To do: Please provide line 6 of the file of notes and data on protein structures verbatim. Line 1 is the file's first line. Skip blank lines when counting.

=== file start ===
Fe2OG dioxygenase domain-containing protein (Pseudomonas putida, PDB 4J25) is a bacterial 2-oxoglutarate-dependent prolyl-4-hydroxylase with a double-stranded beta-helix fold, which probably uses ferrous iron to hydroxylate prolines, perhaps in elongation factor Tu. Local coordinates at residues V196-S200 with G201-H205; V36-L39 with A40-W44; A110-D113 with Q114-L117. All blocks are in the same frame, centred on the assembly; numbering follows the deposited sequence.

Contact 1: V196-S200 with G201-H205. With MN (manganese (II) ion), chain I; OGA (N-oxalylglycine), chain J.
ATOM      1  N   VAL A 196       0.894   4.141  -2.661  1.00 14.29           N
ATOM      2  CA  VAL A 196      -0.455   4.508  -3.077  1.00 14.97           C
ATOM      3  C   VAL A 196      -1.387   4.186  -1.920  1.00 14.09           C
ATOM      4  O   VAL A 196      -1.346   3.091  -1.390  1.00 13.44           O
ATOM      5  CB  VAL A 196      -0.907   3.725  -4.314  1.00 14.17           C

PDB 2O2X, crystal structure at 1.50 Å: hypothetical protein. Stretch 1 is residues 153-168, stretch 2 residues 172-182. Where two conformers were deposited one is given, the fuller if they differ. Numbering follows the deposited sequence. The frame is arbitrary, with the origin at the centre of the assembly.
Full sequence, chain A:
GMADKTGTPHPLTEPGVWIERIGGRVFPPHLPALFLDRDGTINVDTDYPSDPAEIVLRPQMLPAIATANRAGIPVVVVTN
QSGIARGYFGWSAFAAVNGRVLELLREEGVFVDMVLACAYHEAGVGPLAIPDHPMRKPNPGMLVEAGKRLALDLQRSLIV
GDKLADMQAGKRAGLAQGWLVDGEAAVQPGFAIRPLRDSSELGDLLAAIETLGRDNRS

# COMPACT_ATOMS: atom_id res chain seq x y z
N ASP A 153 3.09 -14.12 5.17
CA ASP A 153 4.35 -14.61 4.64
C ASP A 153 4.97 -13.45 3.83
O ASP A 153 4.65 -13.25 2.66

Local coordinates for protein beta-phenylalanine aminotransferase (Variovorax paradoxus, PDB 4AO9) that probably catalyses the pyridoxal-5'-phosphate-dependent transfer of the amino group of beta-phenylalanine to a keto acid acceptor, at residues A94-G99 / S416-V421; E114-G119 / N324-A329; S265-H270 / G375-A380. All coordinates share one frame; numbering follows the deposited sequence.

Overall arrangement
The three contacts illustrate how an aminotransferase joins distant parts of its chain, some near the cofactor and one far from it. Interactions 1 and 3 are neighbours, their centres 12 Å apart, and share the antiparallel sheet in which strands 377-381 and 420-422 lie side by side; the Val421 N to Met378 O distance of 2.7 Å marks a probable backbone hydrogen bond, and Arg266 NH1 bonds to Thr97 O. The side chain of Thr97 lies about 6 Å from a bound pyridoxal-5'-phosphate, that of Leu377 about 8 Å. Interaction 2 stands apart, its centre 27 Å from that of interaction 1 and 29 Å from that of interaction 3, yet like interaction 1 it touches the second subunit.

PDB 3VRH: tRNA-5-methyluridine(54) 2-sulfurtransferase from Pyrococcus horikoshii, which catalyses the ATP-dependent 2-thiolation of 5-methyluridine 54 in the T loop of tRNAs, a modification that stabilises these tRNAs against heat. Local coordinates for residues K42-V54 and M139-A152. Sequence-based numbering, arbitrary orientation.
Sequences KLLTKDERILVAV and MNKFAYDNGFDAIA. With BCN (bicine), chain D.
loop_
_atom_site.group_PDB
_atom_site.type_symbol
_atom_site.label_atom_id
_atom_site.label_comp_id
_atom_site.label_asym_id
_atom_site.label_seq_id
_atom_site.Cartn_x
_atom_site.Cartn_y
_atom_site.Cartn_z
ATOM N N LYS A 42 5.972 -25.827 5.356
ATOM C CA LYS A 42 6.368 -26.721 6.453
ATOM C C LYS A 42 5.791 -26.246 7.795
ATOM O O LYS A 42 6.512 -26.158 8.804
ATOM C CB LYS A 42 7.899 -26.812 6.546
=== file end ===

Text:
ATOM      4  O   VAL A 196      -1.346   3.091  -1.390  1.00 13.44           O